Motoring groups welcome tougher punishments for speeding offences
The introduction of tougher punishments for the most serious speeding offences has been welcomed by motoring groups.
Drivers caught at speeds excessively above legal limits face higher penalties in England and Wales from Monday.
Under new guidelines for magistrates, fines for motorists caught doing 51mph in a 30mph zone or 101mph on a motorway will start from 150% of their weekly income, rather than the previous level of 100%.
AA president Edmund King described the changes as " an effective way to penalise offenders".
The Sentencing Council said the move aims to ensure there is a "clear increase in fine level as the seriousness of offending increases".
It follows responses to a consultation arguing previous guidelines did not properly take into account the increase in potential harm that can result as speed above the limit rises.
Some 244 people were killed in crashes that occurred when a driver was breaking the speed limit on Britain's roads in 2015.
Mr King said there is " no sensible reason" for excessive speeding, adding: "It is only right that these extreme offenders are punished severely."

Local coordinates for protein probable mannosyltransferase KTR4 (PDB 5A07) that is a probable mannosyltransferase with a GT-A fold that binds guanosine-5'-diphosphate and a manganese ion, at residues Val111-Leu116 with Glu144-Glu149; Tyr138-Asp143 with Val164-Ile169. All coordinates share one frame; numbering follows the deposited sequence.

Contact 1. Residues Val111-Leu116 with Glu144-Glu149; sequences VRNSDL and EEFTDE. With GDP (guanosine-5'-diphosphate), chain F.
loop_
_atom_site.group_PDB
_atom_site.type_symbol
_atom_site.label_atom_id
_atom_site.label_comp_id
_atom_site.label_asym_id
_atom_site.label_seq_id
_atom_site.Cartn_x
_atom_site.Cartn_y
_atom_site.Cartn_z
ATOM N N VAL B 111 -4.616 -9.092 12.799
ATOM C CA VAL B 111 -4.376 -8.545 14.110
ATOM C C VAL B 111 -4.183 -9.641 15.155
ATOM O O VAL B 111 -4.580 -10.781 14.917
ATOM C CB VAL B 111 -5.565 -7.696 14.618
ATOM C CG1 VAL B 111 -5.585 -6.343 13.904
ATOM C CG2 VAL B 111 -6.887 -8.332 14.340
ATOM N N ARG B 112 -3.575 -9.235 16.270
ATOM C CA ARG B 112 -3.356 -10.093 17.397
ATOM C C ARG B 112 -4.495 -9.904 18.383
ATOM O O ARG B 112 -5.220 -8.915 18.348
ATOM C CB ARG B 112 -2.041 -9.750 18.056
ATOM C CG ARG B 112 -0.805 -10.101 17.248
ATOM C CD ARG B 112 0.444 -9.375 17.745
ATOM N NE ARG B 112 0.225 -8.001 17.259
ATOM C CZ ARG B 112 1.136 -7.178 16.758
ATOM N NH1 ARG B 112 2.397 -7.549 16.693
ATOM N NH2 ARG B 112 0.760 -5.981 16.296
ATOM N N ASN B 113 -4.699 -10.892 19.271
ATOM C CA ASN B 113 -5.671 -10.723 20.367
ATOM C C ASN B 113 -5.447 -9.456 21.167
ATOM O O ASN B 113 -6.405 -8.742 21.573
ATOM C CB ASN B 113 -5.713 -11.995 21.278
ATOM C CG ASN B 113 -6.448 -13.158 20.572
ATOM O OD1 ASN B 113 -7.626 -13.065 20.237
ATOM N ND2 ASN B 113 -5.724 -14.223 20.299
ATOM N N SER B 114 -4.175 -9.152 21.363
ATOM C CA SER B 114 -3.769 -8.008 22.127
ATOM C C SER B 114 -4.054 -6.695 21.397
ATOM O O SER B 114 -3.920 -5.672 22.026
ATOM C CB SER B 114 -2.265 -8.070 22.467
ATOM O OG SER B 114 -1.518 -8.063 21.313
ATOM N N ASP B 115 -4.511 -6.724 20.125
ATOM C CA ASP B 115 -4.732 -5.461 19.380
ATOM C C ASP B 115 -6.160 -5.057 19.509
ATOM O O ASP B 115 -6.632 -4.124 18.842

He went on: "R esponsible drivers will welcome the changes coming into force today.
"The majority of drivers who keep to the correct speed, as well as driving to the conditions, won't be affected. It is only those who deliberately drive dangerously who will end up in court."
The maximum fines allowed by law remain the same, so speeding drivers cannot be fined more than £1,000 unless the offence takes place on a motorway, where the limit is £2,500.
RAC Foundation director Steve Gooding said while the new measures "underline how seriously the courts take speeding offences", the limit on fines means there is not a "level playing field".
He also questioned whether police officers have enough resources to ensure the tougher punishments have an impact on road safety.
The number of full-time dedicated roads policing officers in England and Wales (excluding London) fell by 27% between 2010 and 2015.
Mr Gooding said: " While we broadly support linking the amount of the penalty with income, the cap on the level of fines means that this link is broken for high-income drivers - hardly a level playing field.
"For speeding penalties to be effective three things have to be true: they have to be severe enough to hurt, motorists need to know what they are and believe there is a realistic prospect of being caught if they go too fast.
"We worry that other pressures on police time will seriously undermine the effectiveness of this stiffening of sanctions."
Gary Rae, campaigns director for road safety charity Brake, said: "Toughening the fines and penalties for speeding is long overdue.
"I hope that magistrates ensure the new sentences are consistently applied."